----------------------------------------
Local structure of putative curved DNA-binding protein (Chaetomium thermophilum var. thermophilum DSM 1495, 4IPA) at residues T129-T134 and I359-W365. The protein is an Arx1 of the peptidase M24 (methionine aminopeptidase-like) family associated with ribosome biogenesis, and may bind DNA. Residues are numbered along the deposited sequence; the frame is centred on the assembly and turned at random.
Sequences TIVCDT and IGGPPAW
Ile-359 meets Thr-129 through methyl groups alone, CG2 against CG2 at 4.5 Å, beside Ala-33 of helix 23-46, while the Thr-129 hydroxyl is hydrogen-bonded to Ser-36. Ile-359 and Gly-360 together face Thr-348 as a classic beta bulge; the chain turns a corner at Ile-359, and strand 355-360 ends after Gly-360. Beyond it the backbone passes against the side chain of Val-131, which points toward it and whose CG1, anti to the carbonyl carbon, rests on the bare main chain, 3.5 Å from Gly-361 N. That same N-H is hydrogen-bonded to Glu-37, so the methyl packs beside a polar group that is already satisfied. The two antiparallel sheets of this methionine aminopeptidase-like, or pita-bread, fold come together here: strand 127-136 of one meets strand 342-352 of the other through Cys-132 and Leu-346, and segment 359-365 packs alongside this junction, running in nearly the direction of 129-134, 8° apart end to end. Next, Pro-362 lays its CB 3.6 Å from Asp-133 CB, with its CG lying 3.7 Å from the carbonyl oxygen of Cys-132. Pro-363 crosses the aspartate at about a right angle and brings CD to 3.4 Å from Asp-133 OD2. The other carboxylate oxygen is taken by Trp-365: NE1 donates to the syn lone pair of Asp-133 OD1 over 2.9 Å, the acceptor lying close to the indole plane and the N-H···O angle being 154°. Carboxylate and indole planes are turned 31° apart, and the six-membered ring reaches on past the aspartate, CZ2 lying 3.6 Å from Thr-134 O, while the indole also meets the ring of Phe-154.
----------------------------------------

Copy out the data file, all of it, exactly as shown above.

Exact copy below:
Local structure of putative curved DNA-binding protein (Chaetomium thermophilum var. thermophilum DSM 1495, 4IPA) at residues T129-T134 and I359-W365. The protein is an Arx1 of the peptidase M24 (methionine aminopeptidase-like) family associated with ribosome biogenesis, and may bind DNA. Residues are numbered along the deposited sequence; the frame is centred on the assembly and turned at random.
Sequences TIVCDT and IGGPPAW
Ile-359 meets Thr-129 through methyl groups alone, CG2 against CG2 at 4.5 Å, beside Ala-33 of helix 23-46, while the Thr-129 hydroxyl is hydrogen-bonded to Ser-36. Ile-359 and Gly-360 together face Thr-348 as a classic beta bulge; the chain turns a corner at Ile-359, and strand 355-360 ends after Gly-360. Beyond it the backbone passes against the side chain of Val-131, which points toward it and whose CG1, anti to the carbonyl carbon, rests on the bare main chain, 3.5 Å from Gly-361 N. That same N-H is hydrogen-bonded to Glu-37, so the methyl packs beside a polar group that is already satisfied. The two antiparallel sheets of this methionine aminopeptidase-like, or pita-bread, fold come together here: strand 127-136 of one meets strand 342-352 of the other through Cys-132 and Leu-346, and segment 359-365 packs alongside this junction, running in nearly the direction of 129-134, 8° apart end to end. Next, Pro-362 lays its CB 3.6 Å from Asp-133 CB, with its CG lying 3.7 Å from the carbonyl oxygen of Cys-132. Pro-363 crosses the aspartate at about a right angle and brings CD to 3.4 Å from Asp-133 OD2. The other carboxylate oxygen is taken by Trp-365: NE1 donates to the syn lone pair of Asp-133 OD1 over 2.9 Å, the acceptor lying close to the indole plane and the N-H···O angle being 154°. Carboxylate and indole planes are turned 31° apart, and the six-membered ring reaches on past the aspartate, CZ2 lying 3.6 Å from Thr-134 O, while the indole also meets the ring of Phe-154.